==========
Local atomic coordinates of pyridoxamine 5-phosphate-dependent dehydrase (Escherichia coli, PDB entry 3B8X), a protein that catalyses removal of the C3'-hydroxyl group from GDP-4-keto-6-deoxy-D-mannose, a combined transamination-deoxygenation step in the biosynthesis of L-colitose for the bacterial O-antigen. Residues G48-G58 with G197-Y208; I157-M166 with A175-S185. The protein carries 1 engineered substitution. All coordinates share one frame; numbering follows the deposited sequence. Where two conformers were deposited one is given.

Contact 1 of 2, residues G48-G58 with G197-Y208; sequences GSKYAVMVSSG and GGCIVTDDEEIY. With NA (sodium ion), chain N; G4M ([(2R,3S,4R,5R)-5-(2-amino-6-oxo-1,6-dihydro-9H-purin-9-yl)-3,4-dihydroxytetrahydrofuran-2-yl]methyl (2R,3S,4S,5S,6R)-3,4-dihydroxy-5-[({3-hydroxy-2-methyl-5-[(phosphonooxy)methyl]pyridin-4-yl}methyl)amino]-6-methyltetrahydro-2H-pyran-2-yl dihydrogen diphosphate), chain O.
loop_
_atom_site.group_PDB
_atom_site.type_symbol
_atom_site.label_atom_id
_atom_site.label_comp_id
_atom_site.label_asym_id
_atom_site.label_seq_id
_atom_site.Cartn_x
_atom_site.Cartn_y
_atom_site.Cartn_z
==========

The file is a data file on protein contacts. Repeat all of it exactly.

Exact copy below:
Local atomic coordinates of pyridoxamine 5-phosphate-dependent dehydrase (Escherichia coli, PDB entry 3B8X), a protein that catalyses removal of the C3'-hydroxyl group from GDP-4-keto-6-deoxy-D-mannose, a combined transamination-deoxygenation step in the biosynthesis of L-colitose for the bacterial O-antigen. Residues G48-G58 with G197-Y208; I157-M166 with A175-S185. The protein carries 1 engineered substitution. All coordinates share one frame; numbering follows the deposited sequence. Where two conformers were deposited one is given.

Contact 1 of 2, residues G48-G58 with G197-Y208; sequences GSKYAVMVSSG and GGCIVTDDEEIY. With NA (sodium ion), chain N; G4M ([(2R,3S,4R,5R)-5-(2-amino-6-oxo-1,6-dihydro-9H-purin-9-yl)-3,4-dihydroxytetrahydrofuran-2-yl]methyl (2R,3S,4S,5S,6R)-3,4-dihydroxy-5-[({3-hydroxy-2-methyl-5-[(phosphonooxy)methyl]pyridin-4-yl}methyl)amino]-6-methyltetrahydro-2H-pyran-2-yl dihydrogen diphosphate), chain O.
loop_
_atom_site.group_PDB
_atom_site.type_symbol
_atom_site.label_atom_id
_atom_site.label_comp_id
_atom_site.label_asym_id
_atom_site.label_seq_id
_atom_site.Cartn_x
_atom_site.Cartn_y
_atom_site.Cartn_z